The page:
Extreme times call for extreme cinema. Early in the Cannes Film Festival, we have already had three films in Official Competition that address current political and ecological disasters with dire visions of human culpability. Jim Jarmusch’s The Dead Don’t Die finds a metaphor for America’s Trumpian malaise in a zombie apocalypse. Ladj Ly’s Les Misérables presents a powerful if somewhat schematic portrait of a poor Parisian suburb where racial tensions explode after a drone camera, operated by a gawky young boy (and neighbourhood voyeur), captures the shooting of a black adolescent by a policeman.
But the most audacious of the three surely is Bacurau, a bloody revenge drama from Brazilian auteur Kleber Mendonca Filho, teaming up with his long-time production designer Juliano Dornelles who is granted co-director status here. (That the film was shot by two separate units headed by each of the directors but achieves a seamless visual and tonal coherence is one of its miracles.) Mendonca made one of the most impressive debut features of the last decade, Neighbouring Sounds, in which he initiated a cardinal theme – that corruption in Brazil taints everyday events and personal exchanges – that he extended rather too explicitly in his subsequent film, Aquarius, which starred iconic Brazilian actress Sonia Braga, who has become something of a muse for Mendonca.
The once-glamorous Braga returns in Bacurau as an old, foul-mouthed alcoholic doctor with a long, dyed-red braid and glasses in the eponymous village in the northeastern sertao of Brazil, the sere landscape of which Mendonca and Dornelles exploit in some of the most ravishing widescreen images imaginable. (The directors, who employed 1970s Panavision anamorphic lenses to attain their desired visual texture, are unembarrassed by offering a rhapsodic montage of crimson sunsets, a burgeoning moon and scudding clouds.) The film opens with a traffic accident on a rural highway that causes a truckload of coffins to spill its contents onto the road. Those boxes will become the central motif of Bacurau, as corpses quickly begin appearing to fill them. (Another shipment of caskets appears at film’s end, emphasizing the infinite violence that the directors discern as central to their country’s calamitous state.) One of them is the aged matriarch of the village, whose funeral procession announces the film’s folkloric mode. Indeed, in its keen attention to rural lore, pageantry, music and ritual, Bacurau seems like a conscious reversion to the films of Brazil’s Cinema Novo of the sixties and seventies.
The village of Bacurau, whose name is freighted with metaphoric meaning in Portuguese – it suggests both a nocturnal bird of intricate camouflage and the last ride home at night – proves something of a socialist utopia whose inhabitants wander about nude and have copious sex. Everyone shares food, medicine and water, which is increasingly scarce since the corrupt mayor – tellingly given the English moniker Tony Jr. and kitted like a gringo in cowboy boots – caused a shortage. Initially offering a bewildering welter of characters and incidents, the film sorts itself out to tell the allegorical tale of a group of American gun fanatics arriving to cut the village off from all contact with the outside world so that they can hunt down its inhabitants in a game of joy-killing. Points are given for each adult terminated, and although children are forbidden targets, the most vicious of the stalkers cannot resist offing a little boy who ventures into the darkness on a dare. (That the hunters are headed by Udo Kier risks dragging the film into the realm of camp.)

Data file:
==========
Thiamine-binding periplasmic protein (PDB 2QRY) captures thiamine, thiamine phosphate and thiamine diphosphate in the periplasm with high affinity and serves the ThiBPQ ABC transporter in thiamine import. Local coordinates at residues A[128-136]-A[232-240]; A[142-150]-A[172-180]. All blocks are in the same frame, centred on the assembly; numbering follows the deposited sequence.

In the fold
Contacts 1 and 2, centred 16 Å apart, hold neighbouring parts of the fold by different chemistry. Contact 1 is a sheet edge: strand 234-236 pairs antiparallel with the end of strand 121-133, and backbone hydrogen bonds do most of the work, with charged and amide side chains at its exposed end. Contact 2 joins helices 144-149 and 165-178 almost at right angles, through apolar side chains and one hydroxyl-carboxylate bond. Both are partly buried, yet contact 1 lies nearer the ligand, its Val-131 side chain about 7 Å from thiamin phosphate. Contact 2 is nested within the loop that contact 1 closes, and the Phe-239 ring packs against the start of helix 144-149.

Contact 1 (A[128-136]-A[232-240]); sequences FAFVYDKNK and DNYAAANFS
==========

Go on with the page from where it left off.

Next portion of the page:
Mendonca and Dornelles are cinephiles of the first water and Bacurau fairly flaunts its many filmic devices, many of them knowingly old-fashioned, such as zooms, superimpositions, lap dissolves and soft wipes (the latter a signature editing trick of Akira Kurosawa). The duo claims that when they hit a blockage while writing the script, they watched a favourite film to reinspire them, citing John Carpenter as a primary source. One also imagines that they consumed Kurosawa’s Seven Samurai and countless films by Sergio Leone, perhaps even some slasher movies and classics of the “hunting humans” sub-genre, such as The Most Dangerous Game and The Naked Prey.
Conceived by the directors as a western, Bacurau also incorporates elements of sci-fi – it is set in the new future – magic realism and the local genre known as cangaco, based on a form of “social banditry” in northeastern Brazil in the 19th and early-20th centuries and a popular subject in Brazilian cinema of the fifties and sixties, is invoked here in the figure of Lunga, a mythic criminal conscripted by the villagers to help protect them from the hunters. Festooned with jewellery and tattoos, sporting a flowing golden mullet, the outlaw Lunga is fierce and takes to his samurai role with great relish, leading one villager to wonder if he doesn’t overdo the beheadings.
The director’s affectionate invocation of cangaco is central to the film’s emphasis on Brazilian tradition and history, represented in the film by the local museum, which the inhabitants value immensely. When we finally get inside the stone edifice at film’s end, we register that the village’s history is mostly one of violence – an old newspaper headline reads “Rebellion quashed in Bacurau” – and that its catastrophic past is continuous with the present of Bolsanaro’s Brazil, embodied in the film by the corrupt mayor campaigning for re-election. Mendonca, who called the overthrow of the previous Brazilian government a coup, takes evident pleasure in his dispatch of the mendacious Tony Jr., a kind of personal revenge against the current state. Extreme times indeed.
The Cannes Film Festival runs May 14-25
James Quandt is the senior programmer for TIFF Cinematheque in Toronto.